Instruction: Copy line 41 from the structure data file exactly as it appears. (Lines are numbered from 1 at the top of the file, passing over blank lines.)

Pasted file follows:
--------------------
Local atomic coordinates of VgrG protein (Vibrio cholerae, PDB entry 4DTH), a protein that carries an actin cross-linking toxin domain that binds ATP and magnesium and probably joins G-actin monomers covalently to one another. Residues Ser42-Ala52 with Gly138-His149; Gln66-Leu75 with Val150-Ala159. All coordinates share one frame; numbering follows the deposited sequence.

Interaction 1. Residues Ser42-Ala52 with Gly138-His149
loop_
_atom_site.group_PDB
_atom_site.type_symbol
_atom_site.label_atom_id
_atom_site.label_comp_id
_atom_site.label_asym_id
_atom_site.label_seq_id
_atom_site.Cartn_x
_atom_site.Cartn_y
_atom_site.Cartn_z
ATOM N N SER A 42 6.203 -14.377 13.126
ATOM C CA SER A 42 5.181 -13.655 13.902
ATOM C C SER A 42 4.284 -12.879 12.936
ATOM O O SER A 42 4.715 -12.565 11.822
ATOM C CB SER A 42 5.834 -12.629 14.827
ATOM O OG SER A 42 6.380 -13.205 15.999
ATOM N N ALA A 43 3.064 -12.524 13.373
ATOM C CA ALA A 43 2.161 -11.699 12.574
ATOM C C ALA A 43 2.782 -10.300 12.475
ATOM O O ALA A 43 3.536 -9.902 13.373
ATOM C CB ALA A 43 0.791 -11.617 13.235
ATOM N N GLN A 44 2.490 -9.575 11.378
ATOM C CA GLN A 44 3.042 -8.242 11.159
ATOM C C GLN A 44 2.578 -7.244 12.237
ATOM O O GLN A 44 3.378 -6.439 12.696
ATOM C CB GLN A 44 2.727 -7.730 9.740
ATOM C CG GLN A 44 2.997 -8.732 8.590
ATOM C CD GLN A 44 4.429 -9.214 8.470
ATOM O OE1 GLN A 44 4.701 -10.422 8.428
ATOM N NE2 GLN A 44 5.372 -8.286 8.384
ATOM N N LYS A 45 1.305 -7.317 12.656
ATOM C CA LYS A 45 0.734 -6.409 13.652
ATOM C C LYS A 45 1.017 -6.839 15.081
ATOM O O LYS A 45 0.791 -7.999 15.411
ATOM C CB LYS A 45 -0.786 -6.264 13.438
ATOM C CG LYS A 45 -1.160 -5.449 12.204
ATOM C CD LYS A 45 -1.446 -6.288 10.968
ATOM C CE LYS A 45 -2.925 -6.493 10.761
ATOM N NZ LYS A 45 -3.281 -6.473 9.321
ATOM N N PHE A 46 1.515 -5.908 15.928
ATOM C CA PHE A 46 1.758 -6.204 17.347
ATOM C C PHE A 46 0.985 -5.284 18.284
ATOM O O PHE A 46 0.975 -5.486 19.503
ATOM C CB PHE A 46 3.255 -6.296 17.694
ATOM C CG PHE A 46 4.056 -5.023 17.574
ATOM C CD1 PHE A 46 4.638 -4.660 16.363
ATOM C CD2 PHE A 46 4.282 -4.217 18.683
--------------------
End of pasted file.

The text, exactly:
ATOM N NZ LYS A 45 -3.281 -6.473 9.321